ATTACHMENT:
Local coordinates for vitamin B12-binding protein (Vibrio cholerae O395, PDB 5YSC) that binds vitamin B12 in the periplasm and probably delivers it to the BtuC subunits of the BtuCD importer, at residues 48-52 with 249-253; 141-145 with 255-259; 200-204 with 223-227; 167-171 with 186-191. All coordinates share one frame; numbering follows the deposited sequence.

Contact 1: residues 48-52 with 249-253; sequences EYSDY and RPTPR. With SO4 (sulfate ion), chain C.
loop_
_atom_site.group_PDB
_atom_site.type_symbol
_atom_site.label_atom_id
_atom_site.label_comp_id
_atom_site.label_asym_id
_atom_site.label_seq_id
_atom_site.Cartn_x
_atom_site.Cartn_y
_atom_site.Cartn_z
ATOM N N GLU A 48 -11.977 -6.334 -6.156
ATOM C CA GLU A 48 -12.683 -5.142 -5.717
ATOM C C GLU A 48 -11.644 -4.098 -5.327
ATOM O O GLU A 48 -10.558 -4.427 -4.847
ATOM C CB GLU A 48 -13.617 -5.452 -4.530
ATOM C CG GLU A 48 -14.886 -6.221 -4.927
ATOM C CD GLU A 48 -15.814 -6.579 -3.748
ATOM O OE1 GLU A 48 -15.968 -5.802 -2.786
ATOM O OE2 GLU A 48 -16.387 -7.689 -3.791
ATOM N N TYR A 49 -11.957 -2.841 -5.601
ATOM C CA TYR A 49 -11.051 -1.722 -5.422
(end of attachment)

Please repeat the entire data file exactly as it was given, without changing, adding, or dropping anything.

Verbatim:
Local coordinates for vitamin B12-binding protein (Vibrio cholerae O395, PDB 5YSC) that binds vitamin B12 in the periplasm and probably delivers it to the BtuC subunits of the BtuCD importer, at residues 48-52 with 249-253; 141-145 with 255-259; 200-204 with 223-227; 167-171 with 186-191. All coordinates share one frame; numbering follows the deposited sequence.

Contact 1: residues 48-52 with 249-253; sequences EYSDY and RPTPR. With SO4 (sulfate ion), chain C.
loop_
_atom_site.group_PDB
_atom_site.type_symbol
_atom_site.label_atom_id
_atom_site.label_comp_id
_atom_site.label_asym_id
_atom_site.label_seq_id
_atom_site.Cartn_x
_atom_site.Cartn_y
_atom_site.Cartn_z
ATOM N N GLU A 48 -11.977 -6.334 -6.156
ATOM C CA GLU A 48 -12.683 -5.142 -5.717
ATOM C C GLU A 48 -11.644 -4.098 -5.327
ATOM O O GLU A 48 -10.558 -4.427 -4.847
ATOM C CB GLU A 48 -13.617 -5.452 -4.530
ATOM C CG GLU A 48 -14.886 -6.221 -4.927
ATOM C CD GLU A 48 -15.814 -6.579 -3.748
ATOM O OE1 GLU A 48 -15.968 -5.802 -2.786
ATOM O OE2 GLU A 48 -16.387 -7.689 -3.791
ATOM N N TYR A 49 -11.957 -2.841 -5.601
ATOM C CA TYR A 49 -11.051 -1.722 -5.422